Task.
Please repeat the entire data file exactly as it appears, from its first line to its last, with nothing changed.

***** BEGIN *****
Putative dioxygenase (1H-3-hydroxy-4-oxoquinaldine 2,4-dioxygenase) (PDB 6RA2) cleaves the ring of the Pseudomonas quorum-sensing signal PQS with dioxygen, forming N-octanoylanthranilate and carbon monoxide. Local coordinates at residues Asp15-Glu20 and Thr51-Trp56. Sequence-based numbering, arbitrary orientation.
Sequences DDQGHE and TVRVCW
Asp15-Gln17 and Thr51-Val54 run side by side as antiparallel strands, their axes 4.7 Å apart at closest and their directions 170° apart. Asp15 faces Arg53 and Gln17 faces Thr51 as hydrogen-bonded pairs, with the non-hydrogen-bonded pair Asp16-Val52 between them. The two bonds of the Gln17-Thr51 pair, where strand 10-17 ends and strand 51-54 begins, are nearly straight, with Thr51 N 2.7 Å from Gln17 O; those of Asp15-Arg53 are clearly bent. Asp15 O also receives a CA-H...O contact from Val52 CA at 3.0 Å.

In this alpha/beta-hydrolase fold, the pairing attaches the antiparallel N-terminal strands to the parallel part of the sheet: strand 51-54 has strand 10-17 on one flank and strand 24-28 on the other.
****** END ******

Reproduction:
Putative dioxygenase (1H-3-hydroxy-4-oxoquinaldine 2,4-dioxygenase) (PDB 6RA2) cleaves the ring of the Pseudomonas quorum-sensing signal PQS with dioxygen, forming N-octanoylanthranilate and carbon monoxide. Local coordinates at residues Asp15-Glu20 and Thr51-Trp56. Sequence-based numbering, arbitrary orientation.
Sequences DDQGHE and TVRVCW
Asp15-Gln17 and Thr51-Val54 run side by side as antiparallel strands, their axes 4.7 Å apart at closest and their directions 170° apart. Asp15 faces Arg53 and Gln17 faces Thr51 as hydrogen-bonded pairs, with the non-hydrogen-bonded pair Asp16-Val52 between them. The two bonds of the Gln17-Thr51 pair, where strand 10-17 ends and strand 51-54 begins, are nearly straight, with Thr51 N 2.7 Å from Gln17 O; those of Asp15-Arg53 are clearly bent. Asp15 O also receives a CA-H...O contact from Val52 CA at 3.0 Å.

In this alpha/beta-hydrolase fold, the pairing attaches the antiparallel N-terminal strands to the parallel part of the sheet: strand 51-54 has strand 10-17 on one flank and strand 24-28 on the other.